"Yes, we're definitely at a point where we could use some breakthroughs," said Olds. "I believe that we'll reach the point of diminishing returns from 'shrinks' at about the 9nm to 10nm process level. This means in the absence of a technological breakthrough, we'll need to improve other parts of the computing process to keep us on the same price/performance curve as Moore's Law."
One of the new forms of computing that scientists at Sandia are working on is a system that works more like a brain than a conventional computer.
A brain-inspired computer is expected to be able to tackle real-world situations in real-time, while also being able to run on the same power as a 20-watt light bulb.
The only "machine" that can handle those functions is the human brain. Sandia researchers are hoping to change that.
"Today's computers are wonderful at bookkeeping and solving scientific problems often described by partial differential equations, but they're horrible at just using common sense, seeing new patterns, dealing with ambiguity and making smart decisions," said John Wagner, cognitive sciences manager at Sandia, in a recent statement.
Sandia also is working on quantum computing, which has become something of a lightning rod in the high-tech industry.
Quantum computing, which is based on the tenants of quantum physics, is not only the holy grail of supercomputing, but it's also so complicated that it's tough for even computer scientists, as well as physicists, to understand.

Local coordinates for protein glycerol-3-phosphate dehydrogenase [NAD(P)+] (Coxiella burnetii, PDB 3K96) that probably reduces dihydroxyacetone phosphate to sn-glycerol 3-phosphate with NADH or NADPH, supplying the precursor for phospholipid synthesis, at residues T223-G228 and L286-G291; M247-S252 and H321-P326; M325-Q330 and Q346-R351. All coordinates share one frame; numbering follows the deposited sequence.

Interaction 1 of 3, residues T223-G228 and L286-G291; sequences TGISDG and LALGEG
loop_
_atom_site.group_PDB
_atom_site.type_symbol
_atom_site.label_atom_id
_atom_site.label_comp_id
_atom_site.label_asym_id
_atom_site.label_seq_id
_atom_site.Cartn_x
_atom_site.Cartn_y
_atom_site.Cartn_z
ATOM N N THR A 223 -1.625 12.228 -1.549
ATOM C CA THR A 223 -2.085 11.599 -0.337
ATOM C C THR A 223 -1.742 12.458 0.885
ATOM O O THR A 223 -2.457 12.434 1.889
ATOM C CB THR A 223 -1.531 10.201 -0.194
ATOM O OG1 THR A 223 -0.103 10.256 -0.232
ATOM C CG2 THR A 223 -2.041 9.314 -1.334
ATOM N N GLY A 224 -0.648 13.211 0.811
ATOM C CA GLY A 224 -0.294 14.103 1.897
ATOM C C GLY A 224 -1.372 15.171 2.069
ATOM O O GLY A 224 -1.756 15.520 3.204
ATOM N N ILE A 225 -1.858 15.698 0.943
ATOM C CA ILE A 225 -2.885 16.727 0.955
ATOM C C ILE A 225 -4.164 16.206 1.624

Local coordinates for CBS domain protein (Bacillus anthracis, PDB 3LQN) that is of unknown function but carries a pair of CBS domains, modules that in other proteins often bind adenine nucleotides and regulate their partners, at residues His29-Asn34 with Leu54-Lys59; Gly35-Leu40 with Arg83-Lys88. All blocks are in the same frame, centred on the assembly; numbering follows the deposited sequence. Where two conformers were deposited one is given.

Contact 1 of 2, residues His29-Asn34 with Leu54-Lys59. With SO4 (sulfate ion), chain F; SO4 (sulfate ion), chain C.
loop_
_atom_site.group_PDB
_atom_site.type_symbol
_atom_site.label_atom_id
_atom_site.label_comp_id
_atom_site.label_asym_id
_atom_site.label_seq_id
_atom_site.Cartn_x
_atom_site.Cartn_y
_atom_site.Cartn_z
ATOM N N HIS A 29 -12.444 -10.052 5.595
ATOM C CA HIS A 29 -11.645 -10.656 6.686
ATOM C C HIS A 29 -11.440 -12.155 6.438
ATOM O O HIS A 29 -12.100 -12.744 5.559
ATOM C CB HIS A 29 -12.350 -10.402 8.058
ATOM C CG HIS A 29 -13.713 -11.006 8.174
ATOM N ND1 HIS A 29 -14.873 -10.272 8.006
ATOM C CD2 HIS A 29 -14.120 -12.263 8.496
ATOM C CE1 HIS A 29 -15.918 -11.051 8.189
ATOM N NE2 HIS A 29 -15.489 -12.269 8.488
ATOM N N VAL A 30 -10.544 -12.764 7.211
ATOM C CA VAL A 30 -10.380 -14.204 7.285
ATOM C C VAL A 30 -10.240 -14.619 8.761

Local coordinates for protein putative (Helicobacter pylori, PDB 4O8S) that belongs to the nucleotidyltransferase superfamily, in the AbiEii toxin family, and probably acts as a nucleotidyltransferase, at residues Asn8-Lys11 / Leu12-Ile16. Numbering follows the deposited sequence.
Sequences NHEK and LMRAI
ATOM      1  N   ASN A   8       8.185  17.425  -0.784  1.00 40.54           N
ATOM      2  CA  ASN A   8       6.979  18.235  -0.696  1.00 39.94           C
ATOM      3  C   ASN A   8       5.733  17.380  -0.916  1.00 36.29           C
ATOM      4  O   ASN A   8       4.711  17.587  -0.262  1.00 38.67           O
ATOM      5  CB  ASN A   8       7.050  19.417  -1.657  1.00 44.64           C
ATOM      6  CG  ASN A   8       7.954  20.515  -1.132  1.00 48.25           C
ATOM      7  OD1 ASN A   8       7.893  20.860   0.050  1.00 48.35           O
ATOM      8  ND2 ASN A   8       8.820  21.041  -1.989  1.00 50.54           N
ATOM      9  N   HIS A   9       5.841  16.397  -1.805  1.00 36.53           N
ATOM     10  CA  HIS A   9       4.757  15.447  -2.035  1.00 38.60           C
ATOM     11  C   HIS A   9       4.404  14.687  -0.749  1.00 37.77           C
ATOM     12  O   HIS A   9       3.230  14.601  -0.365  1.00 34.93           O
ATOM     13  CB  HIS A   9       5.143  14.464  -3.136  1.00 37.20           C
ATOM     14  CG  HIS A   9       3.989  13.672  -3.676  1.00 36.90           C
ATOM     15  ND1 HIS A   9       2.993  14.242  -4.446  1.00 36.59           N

Many believe these computers will be able to surpass the top classic supercomputers in some calculations, especially problems that require searching through huge amounts of data, or finding answers to questions so complex that machines like IBM's Blue Gene and Cray's supercomputing systems might need hundreds of years to solve them, or might never solve them at all.
While many in the industry say it will take as long 50 years to seeing a real quantum machine, D-Wave, a quantum computing company based in Burnaby, British Columbia, said it is building them. D-Wave has sold the computers to Google and NASA.
DeBenedictis declined to get into the state of quantum computing today but said it's important to continue research into new areas of computing to handle the changing and growing ecosystem of applications that will be used.
"The computers we have today are good at numerical calculations," he said. "But think about how we use them today. We use Google and social media and we watch videos and process text. There's an evolution happening in the applications we need our computers to handle. I would say [future computer platforms] will be better suited to the way we want to use computers tomorrow."
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